The second book that I finished this past week as ‘Permission to Screw Up: How I Learned to Lead by Doing (Almost) Everything Wrong’ by Kristen Hadeed.
While I really liked this book, I realized that I was reading it from the viewpoint of a ‘worker’, even though I’ve been a ‘team leader’ in a sense over the years–I never have had to do an evaluation on someone else, I’ve always been the one being evaluated.
I would like to think that I’ve managed to do some things correctly over the years: earn the trust of the student workers, mentor/train them, and allow for minor mistakes to happen so that the students could learn from them (one doesn’t want a major mistake in a lab).
I also realized what I’ve lacked from those above me, and also realized that the blame goes both ways. Since I have mild/moderate social anxiety and a need to avoid (most) confrontations (thanks to public schools and bullies), I’ve allowed myself to flounder for years (or even possibly decades) after graduation.
These two feelings have led me to try to avoid meetings and any type of confrontation–I always felt like any criticism recieved in the meeting/confrontation was negative (even when mentally I knew some/most was positive), and then I would have to deal with negative self-chatter the rest of the day.
This isn’t to say that I didn’t get feedback on the job–I did (for the most part), but at times it didn’t feel timely, and a lot of the time it didn’t feel constructive. In part, there were the jobs–when you’re in the lab at the bench, you’re expected to figure out problems on your own (and I enjoy doing that)–the feedback was usually in regards to hours worked or other related issues (nothing really to do with the science or the bench). The other positions, the feedback at times was in regards to both bench work and other issues.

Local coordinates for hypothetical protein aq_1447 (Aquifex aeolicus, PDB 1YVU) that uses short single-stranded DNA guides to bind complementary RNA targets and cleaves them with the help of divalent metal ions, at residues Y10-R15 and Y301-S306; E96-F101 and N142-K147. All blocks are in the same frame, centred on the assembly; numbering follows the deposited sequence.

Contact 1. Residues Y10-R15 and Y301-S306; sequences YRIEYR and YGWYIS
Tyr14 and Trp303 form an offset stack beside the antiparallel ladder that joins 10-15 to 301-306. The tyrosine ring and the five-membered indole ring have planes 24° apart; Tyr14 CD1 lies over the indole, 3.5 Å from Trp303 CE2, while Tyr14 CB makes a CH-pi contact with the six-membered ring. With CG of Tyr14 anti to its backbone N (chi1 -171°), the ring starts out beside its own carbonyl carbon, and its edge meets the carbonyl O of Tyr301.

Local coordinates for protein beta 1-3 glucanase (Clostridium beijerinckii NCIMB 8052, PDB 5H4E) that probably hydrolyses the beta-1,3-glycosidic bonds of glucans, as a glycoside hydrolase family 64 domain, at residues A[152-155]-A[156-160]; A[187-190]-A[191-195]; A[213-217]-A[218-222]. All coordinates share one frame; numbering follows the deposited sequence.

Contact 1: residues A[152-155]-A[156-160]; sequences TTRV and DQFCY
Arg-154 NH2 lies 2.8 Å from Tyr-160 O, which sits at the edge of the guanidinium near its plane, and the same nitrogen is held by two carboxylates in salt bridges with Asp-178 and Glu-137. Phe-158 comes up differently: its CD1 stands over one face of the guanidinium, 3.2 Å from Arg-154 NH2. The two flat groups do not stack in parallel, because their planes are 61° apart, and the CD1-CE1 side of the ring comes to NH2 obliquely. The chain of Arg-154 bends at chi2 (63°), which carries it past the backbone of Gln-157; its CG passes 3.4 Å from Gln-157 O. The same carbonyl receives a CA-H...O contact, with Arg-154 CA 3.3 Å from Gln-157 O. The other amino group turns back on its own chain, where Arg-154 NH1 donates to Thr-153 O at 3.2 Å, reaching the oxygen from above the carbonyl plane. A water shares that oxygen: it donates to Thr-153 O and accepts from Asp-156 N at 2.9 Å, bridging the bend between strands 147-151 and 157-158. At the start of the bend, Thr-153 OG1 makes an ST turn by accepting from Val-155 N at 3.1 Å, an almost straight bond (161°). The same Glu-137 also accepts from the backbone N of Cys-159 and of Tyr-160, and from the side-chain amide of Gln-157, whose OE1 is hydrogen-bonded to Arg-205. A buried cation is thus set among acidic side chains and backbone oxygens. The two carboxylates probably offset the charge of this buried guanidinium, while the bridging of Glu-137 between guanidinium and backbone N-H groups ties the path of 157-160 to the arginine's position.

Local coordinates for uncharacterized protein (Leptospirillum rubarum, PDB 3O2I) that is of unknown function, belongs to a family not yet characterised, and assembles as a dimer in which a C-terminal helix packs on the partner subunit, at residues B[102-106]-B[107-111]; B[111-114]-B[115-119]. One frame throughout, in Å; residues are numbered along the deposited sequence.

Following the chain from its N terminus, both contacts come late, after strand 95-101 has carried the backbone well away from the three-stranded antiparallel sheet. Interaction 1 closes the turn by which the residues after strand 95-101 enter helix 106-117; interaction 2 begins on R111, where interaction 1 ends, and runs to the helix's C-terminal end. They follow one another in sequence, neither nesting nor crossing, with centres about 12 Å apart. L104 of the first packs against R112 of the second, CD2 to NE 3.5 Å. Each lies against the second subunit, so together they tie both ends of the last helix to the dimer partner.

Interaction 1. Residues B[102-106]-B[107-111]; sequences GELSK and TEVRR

I realized (well after the fact) that one of the biggest problems was the comparison trap: when you’re hired to do a job, but another person (who also has held that job) is still there–that is who you get compared to–you’re held not to your own standard of what you can accomplish but to how someone else did the job and their performance, and at times it isn’t a good feeling.
Being told that the job matters, you’re making a difference, and that works counts are all things that everyone needs/wants to hear from time to time on the job. Being in science (especially academia) those aren’t things that you hear all that often–and I realized that those are things that I need to make sure that I either tell myself (if and when I decide to start up a freelance business), or are a major part of the company culture for the company I do decide to work for–I’m not saying that those are things that have to be said constantly (I’d be a little worried if they were said constantly), but it’s nice to be acknowledged and appreciated every so often for the job that one does.
I will also have to remind myself that minor mistakes are always okay (as long as it isn’t a constant stream of little mistakes)–major ones should only happen once (if that), the lesson learned, and then the mistake is never repeated again. This is something that I will have to work on (as most of the positions I’ve held–mistakes weren’t really considered ‘okay’–they were considered more of a ‘lack of focus’ and ‘lack of attention to detail’ and were to be avoided)–avoiding both the ‘pit of perfectionism’ and the ‘pit of analysis/paralysis of not getting anything done for fear of mistakes’.
So I mentioned how the book reminded me that I have an ‘aversion’ to meetings. This ‘aversion’ isn’t going to help me in the long run, so I’m going to ‘develop’ a system to help me get over the aversion. The ‘rough idea’ currently is that I’m going to spend part of the weekend in ‘executive’ mode and sit with my to-do lists and other papers and honestly determine how I did for the week in terms of getting things done. Once I’m comfortable with ‘myself’, I plan on reaching out to friends/colleagues who might also be looking for an accountability partner and go from there. Baby steps….
I would recommend this book to basically everyone, even if you’re not a ‘leader’ in the normal sense of the word–you’re a ‘leader’ in your own life and we can all learn something from both this book and each other. My rating for the book: five out of five stars.
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